Michigan, Vermont, and New York Saw Largest Degree of Job Losses Due to Coronavirus Pandemic According to LendingTree Study
Michigansaw the largest proportional job loss at 23% between April 2019and April 2020.
- The state lost about 1 million workers in total. If we multiplied all those jobs by the average annual earnings in
Michigan, they are equivalent to $51.6 billionin lost annual earnings. Vermontranks second, with a 21.5% decrease in jobs over the year.
- During this time period, the state reported 68,100 jobs that were lost.
New Yorkhas 1.9 million less workers on payroll in April 2020than in April 2019.
- The data shows that 19.4% of all jobs have been lost. If we assumed all those jobs paid the average annual earnings for workers in
New York, that is a loss of nearly $122 billion. Nevadaranks No. 7, with a 18% decline in jobs. According to local area unemployment statistics from BLS, Nevadacurrently has the highest unemployment rate in the nation at 28.2%.
- The northeast region has seen the biggest impacted by far. Nine northeastern states cracked the top 12.
Californialost the highest number of workers at 2.3 million.
- However, with its high population, the state as a whole saw a smaller proportional impact:
Californialost 13.4% of jobs year over year.
- No state saw jobs grow over this period and of all the states,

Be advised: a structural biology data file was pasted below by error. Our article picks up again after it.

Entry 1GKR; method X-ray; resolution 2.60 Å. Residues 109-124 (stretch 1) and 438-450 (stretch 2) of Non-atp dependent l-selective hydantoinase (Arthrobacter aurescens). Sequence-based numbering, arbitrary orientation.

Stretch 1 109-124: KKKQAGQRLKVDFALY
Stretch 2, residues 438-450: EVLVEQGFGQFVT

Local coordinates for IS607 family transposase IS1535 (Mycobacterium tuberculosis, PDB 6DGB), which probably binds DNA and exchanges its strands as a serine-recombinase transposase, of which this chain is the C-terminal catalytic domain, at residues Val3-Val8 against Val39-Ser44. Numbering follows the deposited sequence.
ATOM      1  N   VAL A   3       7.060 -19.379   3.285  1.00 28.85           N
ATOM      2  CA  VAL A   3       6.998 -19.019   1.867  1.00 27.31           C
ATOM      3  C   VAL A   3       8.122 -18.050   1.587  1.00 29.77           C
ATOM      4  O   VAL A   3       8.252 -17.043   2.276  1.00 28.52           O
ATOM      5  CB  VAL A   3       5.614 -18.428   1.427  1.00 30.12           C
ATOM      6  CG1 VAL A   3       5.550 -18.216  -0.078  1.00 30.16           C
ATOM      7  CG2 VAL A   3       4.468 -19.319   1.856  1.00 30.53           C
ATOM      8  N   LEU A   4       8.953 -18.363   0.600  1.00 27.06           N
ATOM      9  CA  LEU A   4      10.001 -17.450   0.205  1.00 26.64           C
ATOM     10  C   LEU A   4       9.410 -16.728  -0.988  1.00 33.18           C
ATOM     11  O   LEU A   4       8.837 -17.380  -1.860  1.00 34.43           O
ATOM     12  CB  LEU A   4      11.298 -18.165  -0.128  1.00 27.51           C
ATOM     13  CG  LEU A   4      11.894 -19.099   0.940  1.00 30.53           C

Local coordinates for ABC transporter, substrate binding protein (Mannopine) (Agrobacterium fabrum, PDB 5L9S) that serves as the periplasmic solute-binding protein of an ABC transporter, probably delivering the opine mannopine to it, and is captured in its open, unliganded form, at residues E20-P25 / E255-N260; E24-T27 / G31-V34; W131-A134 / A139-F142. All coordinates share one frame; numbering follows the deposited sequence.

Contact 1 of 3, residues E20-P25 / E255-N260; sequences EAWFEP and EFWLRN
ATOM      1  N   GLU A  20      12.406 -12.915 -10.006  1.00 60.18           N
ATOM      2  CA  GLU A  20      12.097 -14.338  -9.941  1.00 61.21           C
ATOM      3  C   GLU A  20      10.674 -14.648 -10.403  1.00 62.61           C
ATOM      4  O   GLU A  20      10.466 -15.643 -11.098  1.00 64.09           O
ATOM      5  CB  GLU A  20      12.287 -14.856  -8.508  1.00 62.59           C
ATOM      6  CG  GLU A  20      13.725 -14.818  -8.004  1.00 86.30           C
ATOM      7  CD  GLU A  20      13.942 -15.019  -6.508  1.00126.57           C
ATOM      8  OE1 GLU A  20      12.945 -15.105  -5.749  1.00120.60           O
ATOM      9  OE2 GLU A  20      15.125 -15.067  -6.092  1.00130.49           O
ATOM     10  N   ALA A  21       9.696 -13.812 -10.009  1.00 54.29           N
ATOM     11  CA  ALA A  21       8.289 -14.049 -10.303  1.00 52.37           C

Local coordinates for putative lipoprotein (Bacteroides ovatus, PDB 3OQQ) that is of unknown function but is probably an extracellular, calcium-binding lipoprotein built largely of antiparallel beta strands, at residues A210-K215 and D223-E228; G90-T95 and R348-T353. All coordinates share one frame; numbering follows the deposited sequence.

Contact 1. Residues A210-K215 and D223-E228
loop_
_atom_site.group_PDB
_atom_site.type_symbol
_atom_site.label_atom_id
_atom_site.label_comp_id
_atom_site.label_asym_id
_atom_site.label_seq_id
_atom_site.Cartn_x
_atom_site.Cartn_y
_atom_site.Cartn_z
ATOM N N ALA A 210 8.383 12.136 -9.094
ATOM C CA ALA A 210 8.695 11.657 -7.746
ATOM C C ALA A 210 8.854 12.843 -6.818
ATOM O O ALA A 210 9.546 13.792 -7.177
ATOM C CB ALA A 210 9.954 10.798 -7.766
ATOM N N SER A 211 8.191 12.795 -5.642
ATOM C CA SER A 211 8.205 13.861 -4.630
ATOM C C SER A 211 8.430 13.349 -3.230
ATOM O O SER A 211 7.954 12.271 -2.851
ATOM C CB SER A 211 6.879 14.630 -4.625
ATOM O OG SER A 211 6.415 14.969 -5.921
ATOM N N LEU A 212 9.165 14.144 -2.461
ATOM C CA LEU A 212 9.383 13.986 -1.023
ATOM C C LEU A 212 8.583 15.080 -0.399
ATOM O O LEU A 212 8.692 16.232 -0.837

Utahhad the lowest rate of job losses. It lost about 7% of its workforce, or about 109,100 jobs. South Dakotalost 7.6% of its jobs over the time period analyzed, equal to $1.4 billionin lost earnings.
North Dakotadid worse, losing 9.7% of its jobs with a 50% larger loss in earnings.
District of Columbiaalso fared relatively well, with reported job losses at 7.8%.
- Despite the relatively low number of jobs lost (62,100) in the capital, the high average earnings (
$89,800) for workers means that the annualized value of jobs lost ( $5.6 billion) is significant for its rank.
- Across the 50 states and the
District of Columbia, the average percentage of jobs lost was 13%.
It might come as a surprise that some of the most populous states in America aren't at the top of this list. However, the dense population of certain states actually gives their economies a cushion when it comes to job losses. For example,
Even at the bottom of the list, there are no states that got anywhere near breaking even with jobs compared with last April. However, the states at the bottom of the list have seen a smaller proportion of job losses compared with most other states on our list. The bottom 10 states with job losses all saw their workforce decrease by 9% or less, which isn't so bad when compared with the most-affected states, where their workforces decreased by nearly 20% or more.
For the full report, please visit: https://www.lendingtree.com/personal/states-job-loss-coronavirus-study/
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